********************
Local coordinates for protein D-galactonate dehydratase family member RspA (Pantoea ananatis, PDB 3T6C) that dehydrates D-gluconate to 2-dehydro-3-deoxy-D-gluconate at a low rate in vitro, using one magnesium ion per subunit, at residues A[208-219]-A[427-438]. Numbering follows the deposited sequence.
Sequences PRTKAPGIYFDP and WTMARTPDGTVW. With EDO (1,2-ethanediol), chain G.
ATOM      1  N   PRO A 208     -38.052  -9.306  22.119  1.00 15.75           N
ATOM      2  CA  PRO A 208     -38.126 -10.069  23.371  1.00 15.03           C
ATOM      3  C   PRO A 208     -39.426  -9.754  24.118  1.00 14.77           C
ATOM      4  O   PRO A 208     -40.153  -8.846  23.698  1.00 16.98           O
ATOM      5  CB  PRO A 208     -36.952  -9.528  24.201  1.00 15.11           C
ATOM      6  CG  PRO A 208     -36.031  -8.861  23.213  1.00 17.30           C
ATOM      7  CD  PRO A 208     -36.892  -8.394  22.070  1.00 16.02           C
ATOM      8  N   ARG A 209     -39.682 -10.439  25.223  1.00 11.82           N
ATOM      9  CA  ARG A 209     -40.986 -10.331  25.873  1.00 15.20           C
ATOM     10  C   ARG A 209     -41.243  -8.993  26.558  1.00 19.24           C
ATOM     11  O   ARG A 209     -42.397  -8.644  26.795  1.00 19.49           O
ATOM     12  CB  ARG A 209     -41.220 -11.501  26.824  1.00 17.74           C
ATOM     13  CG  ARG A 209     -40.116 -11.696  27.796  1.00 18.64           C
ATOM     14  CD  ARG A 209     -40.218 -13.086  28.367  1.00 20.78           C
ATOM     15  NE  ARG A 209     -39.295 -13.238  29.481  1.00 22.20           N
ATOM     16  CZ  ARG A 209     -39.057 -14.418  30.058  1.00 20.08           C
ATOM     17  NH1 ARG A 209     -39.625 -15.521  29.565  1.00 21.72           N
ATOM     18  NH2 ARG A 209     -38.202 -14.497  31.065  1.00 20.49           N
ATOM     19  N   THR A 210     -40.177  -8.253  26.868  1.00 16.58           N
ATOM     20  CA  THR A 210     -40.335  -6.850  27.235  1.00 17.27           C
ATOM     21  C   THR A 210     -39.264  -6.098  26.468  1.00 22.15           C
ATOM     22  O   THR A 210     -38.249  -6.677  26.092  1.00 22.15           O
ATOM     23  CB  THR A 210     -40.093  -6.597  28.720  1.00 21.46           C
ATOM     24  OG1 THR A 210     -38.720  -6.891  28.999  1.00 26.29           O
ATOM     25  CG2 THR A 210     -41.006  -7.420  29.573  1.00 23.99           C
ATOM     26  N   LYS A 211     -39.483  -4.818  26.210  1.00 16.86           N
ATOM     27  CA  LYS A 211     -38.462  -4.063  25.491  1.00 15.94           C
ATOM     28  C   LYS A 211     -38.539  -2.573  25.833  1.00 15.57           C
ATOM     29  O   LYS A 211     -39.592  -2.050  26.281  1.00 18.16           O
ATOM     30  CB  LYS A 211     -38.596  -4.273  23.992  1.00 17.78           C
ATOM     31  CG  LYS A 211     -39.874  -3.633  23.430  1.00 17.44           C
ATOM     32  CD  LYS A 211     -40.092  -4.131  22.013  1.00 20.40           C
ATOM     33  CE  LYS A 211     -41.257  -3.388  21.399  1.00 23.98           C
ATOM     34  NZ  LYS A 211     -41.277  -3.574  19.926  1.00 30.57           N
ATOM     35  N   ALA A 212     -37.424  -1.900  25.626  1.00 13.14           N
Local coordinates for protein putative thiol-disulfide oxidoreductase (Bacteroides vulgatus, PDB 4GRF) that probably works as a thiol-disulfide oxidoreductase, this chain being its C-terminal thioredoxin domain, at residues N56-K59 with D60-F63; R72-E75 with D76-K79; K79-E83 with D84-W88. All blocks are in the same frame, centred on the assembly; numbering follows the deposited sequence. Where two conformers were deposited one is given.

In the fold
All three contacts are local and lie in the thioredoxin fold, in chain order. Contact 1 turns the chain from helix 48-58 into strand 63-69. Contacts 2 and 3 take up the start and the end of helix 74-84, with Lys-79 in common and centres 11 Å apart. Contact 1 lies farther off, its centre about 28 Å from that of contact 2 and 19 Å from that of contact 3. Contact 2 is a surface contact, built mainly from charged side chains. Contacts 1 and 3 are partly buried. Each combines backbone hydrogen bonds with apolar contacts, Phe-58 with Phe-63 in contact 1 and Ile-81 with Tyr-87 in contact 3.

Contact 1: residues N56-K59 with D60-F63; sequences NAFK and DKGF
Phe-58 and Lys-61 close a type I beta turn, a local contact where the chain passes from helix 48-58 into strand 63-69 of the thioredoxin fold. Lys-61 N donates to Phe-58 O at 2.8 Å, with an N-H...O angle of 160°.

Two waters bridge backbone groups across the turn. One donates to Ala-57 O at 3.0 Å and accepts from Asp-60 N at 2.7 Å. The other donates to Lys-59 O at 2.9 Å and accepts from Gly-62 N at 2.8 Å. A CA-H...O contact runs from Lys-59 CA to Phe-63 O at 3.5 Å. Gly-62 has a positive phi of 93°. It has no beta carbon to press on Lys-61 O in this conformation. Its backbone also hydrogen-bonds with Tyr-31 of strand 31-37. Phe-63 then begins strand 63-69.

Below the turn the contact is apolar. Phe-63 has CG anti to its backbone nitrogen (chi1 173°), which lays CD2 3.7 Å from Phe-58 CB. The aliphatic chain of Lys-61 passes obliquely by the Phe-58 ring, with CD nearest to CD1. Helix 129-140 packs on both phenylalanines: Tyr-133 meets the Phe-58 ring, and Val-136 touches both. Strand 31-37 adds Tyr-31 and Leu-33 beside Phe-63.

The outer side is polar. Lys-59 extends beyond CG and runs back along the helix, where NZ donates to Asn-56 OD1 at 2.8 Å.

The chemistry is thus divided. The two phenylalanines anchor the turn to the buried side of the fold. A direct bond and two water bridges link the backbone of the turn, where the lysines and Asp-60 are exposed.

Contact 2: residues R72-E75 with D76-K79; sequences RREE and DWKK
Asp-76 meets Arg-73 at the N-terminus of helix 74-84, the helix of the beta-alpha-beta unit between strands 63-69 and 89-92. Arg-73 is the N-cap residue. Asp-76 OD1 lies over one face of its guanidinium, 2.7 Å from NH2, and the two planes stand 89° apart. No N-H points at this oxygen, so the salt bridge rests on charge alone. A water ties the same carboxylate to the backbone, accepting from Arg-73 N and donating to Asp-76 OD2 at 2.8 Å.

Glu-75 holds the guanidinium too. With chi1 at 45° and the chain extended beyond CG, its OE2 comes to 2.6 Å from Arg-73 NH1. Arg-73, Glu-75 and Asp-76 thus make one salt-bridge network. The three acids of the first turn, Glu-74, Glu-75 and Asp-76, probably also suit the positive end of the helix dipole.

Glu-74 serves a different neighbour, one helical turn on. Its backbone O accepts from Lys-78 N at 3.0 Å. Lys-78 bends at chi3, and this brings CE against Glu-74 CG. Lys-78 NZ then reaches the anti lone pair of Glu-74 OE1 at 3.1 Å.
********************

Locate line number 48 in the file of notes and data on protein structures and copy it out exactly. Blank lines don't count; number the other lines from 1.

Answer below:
Asp-76 meets Arg-73 at the N-terminus of helix 74-84, the helix of the beta-alpha-beta unit between strands 63-69 and 89-92. Arg-73 is the N-cap residue. Asp-76 OD1 lies over one face of its guanidinium, 2.7 Å from NH2, and the two planes stand 89° apart. No N-H points at this oxygen, so the salt bridge rests on charge alone. A water ties the same carboxylate to the backbone, accepting from Arg-73 N and donating to Asp-76 OD2 at 2.8 Å.